ST. GEORGE — Garfield County, in cooperation with the Grand Staircase Escalante National Monument, the Bureau of Land Management and the Southwest Utah Public Health Department, announced an emergency recreation order Tuesday temporarily closing several recreation sites within the county due to impacts related to COVID-19.
The order comes on the heels of the closure of Bryce Canyon National Park Tuesday, which is also located in Garfield County.
Closures apply to all recreationists but do not affect ranchers and miners who are operating under specific permits, according to a Garfield County press release.
The following areas are temporarily closed for recreational use:
- Upper and Lower Calf Creek Falls.
- Deer Creek Campground.
- All Escalante canyons.
- Devil’s Rock Garden.
- Zebra Slot Canyon.
- Burr Trail (Long Canyon Slots, Big Pines Camp area, etc.).
- Irish Canyons including Sandthrax Camping area.
- Hog Springs Canyon.
- Star Springs Campground.
- North Wash.
- Ticaboo/Bullfrog area.
- And all other recreation sites where proper social distancing practices cannot be achieved.
Garfield County Commission chairperson, Leland Pollock told St. George News closures will help protect the area’s volunteer emergency and rescue personnel who already risk their lives to help people who are injured, lost or who are otherwise in need of rescue.
Because of the remote and tight locations of many of the impacted areas, Pollock said their volunteers would be put in further danger if they were to have to rescue a COVID-19 positive patient.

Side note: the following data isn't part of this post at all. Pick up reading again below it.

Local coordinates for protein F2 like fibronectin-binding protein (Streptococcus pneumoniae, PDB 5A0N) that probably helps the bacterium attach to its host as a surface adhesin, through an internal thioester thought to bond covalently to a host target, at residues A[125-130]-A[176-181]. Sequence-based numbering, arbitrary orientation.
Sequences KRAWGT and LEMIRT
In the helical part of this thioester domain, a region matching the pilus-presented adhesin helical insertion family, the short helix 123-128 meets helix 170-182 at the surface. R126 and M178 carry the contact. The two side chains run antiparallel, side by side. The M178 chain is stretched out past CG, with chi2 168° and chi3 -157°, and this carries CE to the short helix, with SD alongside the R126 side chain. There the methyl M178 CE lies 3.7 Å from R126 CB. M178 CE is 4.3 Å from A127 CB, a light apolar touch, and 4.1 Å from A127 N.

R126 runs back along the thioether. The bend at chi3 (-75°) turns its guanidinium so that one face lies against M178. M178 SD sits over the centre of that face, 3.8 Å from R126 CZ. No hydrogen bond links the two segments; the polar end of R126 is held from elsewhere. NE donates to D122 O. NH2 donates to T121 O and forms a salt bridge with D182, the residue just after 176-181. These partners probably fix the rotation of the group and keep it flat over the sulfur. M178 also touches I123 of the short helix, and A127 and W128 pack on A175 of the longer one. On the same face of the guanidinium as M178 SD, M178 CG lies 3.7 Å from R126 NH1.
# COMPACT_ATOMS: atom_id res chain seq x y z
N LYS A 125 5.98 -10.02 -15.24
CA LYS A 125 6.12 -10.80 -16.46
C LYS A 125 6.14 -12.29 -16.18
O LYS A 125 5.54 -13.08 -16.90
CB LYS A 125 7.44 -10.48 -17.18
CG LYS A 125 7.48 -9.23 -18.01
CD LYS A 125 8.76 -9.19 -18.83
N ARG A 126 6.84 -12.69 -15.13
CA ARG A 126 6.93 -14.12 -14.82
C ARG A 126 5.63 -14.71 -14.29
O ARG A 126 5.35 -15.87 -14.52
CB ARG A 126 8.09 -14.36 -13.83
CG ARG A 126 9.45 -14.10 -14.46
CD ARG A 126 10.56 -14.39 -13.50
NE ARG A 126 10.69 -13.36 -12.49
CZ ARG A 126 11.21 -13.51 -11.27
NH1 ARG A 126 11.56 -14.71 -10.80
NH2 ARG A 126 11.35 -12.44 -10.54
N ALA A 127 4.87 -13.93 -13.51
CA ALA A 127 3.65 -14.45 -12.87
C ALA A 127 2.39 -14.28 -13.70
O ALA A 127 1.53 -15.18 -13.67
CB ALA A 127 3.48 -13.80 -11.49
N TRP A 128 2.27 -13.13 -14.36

All of Garfield county’s emergency responders, including ambulance services, are volunteers, Pollock said.
Pollock also said that many of the closures are for areas where following proper social distancing practices are nearly impossible.
Pollock said times like these are why he is adamant about having local control and local authority so they can look at the areas that are being impacted and make the best decisions for the people of the county.
“A lot of people in the area are concerned about their safety,” Pollock said, adding that they are listening to county residents and working hard to address their concerns and keep them safe.
The county hopes to reopen the areas as soon as possible, the press release said, but added that for now, they are in place indefinitely.
“Garfield County Officials recommend following Governor Herbert’s, ‘Stay Safe, Stay Home’ directive during these unprecedented times. When this passes, Garfield County looks forward to again welcoming recreators and visitors to visit the many scenic wonders throughout the area; however, during this pandemic, it is not the time to vacation,” the press release said.
Though the closures put an added strain on the county, which relies primarily on a tourism economy, Pollock remains hopeful that they will pull through it.
“We’ve got through a lot of things, and we’re going to get through this,” he said.
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